Shepherding Companions will receive training and ongoing support. Through the grant from Our Sunday Visitor Institute, Deacon Krejci will enroll them in the Word on Fire Institute.

“This is the latest ministry from Bishop Robert Barron’s Word on Fire program,” Deacon Krejci said. “The whole idea of the institute is to prepare people to reach out to former Catholics and the ‘nones’.”

“Nones” is a term used to refer to those with no formal religious affiliation.

They will also receive Vogt’s book, “Return” and other resources.


Shepherding Them Home “Prayershops” will be held throughout the diocese for anyone interested in learning how to bring people back to the Church. The format is either four one-hour sessions or one half-day presentation. Participants cover four areas: prayer, prepare, practice and plan. They learn how to start with prayer, understand why a person has left the faith, practice having difficult conversations and create a plan to outline the first step of approaching a loved one.

“That’s the idea of the Shepherding Them Home series – they leave there with their first plan on how to connect with that person in their family who has left the Church,” said Deacon Krejci.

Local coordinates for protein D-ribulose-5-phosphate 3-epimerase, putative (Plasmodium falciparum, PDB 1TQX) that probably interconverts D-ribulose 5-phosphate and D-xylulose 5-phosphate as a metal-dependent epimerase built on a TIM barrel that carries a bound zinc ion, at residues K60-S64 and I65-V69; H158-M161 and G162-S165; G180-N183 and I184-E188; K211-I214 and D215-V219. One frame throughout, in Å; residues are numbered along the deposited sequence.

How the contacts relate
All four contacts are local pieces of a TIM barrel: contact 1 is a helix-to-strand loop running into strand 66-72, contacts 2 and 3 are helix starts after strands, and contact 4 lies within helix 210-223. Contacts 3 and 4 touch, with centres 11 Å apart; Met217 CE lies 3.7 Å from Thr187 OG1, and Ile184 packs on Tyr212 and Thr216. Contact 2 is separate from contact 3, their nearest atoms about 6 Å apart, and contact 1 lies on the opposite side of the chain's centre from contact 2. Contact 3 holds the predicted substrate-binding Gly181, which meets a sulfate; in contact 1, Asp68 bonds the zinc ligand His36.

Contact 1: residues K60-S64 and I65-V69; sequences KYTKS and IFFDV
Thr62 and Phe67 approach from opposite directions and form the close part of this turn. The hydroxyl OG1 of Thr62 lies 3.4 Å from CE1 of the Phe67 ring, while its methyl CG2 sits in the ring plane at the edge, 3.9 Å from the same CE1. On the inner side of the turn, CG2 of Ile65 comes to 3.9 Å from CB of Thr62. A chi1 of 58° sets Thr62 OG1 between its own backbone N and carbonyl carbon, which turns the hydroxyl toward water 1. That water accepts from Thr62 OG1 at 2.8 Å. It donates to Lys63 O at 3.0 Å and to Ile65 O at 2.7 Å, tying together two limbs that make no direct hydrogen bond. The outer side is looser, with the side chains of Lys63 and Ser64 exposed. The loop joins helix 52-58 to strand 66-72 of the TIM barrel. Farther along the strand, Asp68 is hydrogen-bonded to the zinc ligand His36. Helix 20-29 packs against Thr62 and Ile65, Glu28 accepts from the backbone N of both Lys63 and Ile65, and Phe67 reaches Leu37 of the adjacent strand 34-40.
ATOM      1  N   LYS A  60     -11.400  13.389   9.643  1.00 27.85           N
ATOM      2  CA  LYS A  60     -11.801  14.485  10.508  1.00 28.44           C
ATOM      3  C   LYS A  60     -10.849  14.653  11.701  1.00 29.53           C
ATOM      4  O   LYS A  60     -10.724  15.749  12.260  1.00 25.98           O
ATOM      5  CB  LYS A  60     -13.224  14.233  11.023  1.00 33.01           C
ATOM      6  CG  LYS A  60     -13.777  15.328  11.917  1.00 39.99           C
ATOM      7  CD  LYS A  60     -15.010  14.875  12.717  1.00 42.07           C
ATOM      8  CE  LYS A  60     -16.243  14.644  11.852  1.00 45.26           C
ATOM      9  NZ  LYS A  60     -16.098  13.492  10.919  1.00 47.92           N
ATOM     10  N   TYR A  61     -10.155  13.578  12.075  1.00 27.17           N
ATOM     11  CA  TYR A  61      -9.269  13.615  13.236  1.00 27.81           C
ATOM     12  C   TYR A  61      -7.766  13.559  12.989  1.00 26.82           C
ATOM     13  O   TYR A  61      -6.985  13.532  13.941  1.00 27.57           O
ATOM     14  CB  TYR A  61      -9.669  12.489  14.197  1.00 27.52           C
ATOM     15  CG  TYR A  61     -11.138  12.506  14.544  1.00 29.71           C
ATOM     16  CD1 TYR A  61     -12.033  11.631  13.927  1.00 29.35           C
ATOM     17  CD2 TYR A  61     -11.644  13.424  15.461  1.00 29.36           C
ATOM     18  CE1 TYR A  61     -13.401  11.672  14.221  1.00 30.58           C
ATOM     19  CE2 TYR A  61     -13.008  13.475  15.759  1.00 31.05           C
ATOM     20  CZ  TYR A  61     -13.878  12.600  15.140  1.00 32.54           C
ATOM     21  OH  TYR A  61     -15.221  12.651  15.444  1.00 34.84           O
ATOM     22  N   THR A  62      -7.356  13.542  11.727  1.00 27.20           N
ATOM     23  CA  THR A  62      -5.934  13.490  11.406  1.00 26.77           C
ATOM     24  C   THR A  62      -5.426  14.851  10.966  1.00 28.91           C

He said the goal is not catechesis, or apologetics, although those may be needed. The goal – taken from Pope Francis’ apostolic exhortation “Joy of the Gospel” – is accompaniment. Listening and not taking it personally are key to the ministry of accompaniment Deacon Krejci said. He added that experts recommend if the first conversation is 60 minutes, 10 should be talking and 50 should be listening.


The second aspect of Shepherding Them Home will minister to people who are not connected with religion.

“There are a lot of people in our diocese who don’t know God, don’t have a relationship with Jesus, aren’t connected with the Church and don’t have a family member to reach out to them,” Deacon Krejci said.

Sessions will be held at various “neutral” locations throughout the diocese, such as hotel meeting rooms or other public spaces. They will address broad questions such as “Who is God?” and will be advertised in various ways, including through ads on social media platforms.

“We won’t hide the fact that we’re from the Catholic Church, but we won’t say the whole point is to get you to the Catholic Church,” said Deacon Krejci. “The point is to help you form a relationship – a deeper relationship – with Jesus.”

He hopes the Shepherding Companions will serve as resources for people seeking to build relationships with Jesus through these sessions. He said helping people build a relationship with Jesus and open their hearts to the Holy Spirit should eventually lead them to the Catholic Church.

“That’s how we are going to bring people back to Christ,” he said. “It’s going to be one former Catholic at a time, one ‘none’ at a time … one person going out to connect with one person.”